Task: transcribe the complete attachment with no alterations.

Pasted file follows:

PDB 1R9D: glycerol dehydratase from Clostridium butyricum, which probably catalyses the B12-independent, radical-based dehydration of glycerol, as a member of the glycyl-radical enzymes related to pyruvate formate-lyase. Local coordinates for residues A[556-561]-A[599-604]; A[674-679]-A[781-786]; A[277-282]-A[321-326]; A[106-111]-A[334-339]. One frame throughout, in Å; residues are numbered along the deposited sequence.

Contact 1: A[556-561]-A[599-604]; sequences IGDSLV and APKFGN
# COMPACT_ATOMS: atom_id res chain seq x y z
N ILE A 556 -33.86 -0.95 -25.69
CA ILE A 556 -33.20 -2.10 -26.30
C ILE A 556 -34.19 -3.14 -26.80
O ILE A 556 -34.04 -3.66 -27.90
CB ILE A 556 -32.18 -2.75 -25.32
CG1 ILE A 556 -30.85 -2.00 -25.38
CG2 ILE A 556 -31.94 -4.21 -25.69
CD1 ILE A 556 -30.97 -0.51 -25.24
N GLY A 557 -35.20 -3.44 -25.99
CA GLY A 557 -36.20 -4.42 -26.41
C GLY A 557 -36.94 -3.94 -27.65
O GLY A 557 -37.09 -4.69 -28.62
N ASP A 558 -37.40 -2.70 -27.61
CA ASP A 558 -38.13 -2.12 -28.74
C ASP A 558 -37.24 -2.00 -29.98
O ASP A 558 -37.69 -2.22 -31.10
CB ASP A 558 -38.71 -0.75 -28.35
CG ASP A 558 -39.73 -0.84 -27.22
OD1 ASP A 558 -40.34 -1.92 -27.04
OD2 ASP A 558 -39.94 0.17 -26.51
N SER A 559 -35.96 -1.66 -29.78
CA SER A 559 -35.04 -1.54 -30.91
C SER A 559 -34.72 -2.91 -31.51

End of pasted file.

PDB 1R9D: glycerol dehydratase from Clostridium butyricum, which probably catalyses the B12-independent, radical-based dehydration of glycerol, as a member of the glycyl-radical enzymes related to pyruvate formate-lyase. Local coordinates for residues A[556-561]-A[599-604]; A[674-679]-A[781-786]; A[277-282]-A[321-326]; A[106-111]-A[334-339]. One frame throughout, in Å; residues are numbered along the deposited sequence.

Contact 1: A[556-561]-A[599-604]; sequences IGDSLV and APKFGN
# COMPACT_ATOMS: atom_id res chain seq x y z
N ILE A 556 -33.86 -0.95 -25.69
CA ILE A 556 -33.20 -2.10 -26.30
C ILE A 556 -34.19 -3.14 -26.80
O ILE A 556 -34.04 -3.66 -27.90
CB ILE A 556 -32.18 -2.75 -25.32
CG1 ILE A 556 -30.85 -2.00 -25.38
CG2 ILE A 556 -31.94 -4.21 -25.69
CD1 ILE A 556 -30.97 -0.51 -25.24
N GLY A 557 -35.20 -3.44 -25.99
CA GLY A 557 -36.20 -4.42 -26.41
C GLY A 557 -36.94 -3.94 -27.65
O GLY A 557 -37.09 -4.69 -28.62
N ASP A 558 -37.40 -2.70 -27.61
CA ASP A 558 -38.13 -2.12 -28.74
C ASP A 558 -37.24 -2.00 -29.98
O ASP A 558 -37.69 -2.22 -31.10
CB ASP A 558 -38.71 -0.75 -28.35
CG ASP A 558 -39.73 -0.84 -27.22
OD1 ASP A 558 -40.34 -1.92 -27.04
OD2 ASP A 558 -39.94 0.17 -26.51
N SER A 559 -35.96 -1.66 -29.78
CA SER A 559 -35.04 -1.54 -30.91
C SER A 559 -34.72 -2.91 -31.51